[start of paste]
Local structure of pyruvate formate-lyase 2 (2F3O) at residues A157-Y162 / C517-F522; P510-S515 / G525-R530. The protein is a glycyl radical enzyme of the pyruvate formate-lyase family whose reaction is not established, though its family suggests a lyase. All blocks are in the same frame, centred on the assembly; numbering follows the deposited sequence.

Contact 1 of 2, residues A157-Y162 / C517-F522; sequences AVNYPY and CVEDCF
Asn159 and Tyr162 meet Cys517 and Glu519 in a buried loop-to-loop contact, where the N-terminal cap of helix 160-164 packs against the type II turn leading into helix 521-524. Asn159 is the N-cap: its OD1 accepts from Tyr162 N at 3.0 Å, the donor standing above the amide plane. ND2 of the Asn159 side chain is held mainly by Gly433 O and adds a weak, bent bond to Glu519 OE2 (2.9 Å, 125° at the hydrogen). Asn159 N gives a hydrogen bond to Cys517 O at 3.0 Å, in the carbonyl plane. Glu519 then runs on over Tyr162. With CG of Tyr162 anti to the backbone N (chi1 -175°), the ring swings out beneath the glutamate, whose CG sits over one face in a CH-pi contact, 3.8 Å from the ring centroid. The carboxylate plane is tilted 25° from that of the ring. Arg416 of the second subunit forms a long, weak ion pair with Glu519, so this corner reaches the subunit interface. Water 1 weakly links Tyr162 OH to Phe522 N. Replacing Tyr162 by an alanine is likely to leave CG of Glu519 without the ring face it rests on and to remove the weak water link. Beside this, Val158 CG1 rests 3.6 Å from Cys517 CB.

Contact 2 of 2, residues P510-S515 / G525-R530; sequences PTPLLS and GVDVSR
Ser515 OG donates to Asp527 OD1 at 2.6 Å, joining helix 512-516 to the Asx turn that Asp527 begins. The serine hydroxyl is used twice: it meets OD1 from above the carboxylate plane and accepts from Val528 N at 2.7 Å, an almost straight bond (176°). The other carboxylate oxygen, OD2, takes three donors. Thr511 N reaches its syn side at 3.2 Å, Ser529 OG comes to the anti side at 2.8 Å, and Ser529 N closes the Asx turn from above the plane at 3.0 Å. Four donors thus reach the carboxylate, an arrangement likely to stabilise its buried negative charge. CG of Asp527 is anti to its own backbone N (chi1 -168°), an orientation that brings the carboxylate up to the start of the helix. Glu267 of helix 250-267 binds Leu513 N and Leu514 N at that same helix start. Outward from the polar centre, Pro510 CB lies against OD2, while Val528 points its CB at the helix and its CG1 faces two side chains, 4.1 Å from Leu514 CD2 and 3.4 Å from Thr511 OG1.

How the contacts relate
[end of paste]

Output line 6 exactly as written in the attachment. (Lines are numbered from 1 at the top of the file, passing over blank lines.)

How the contacts relate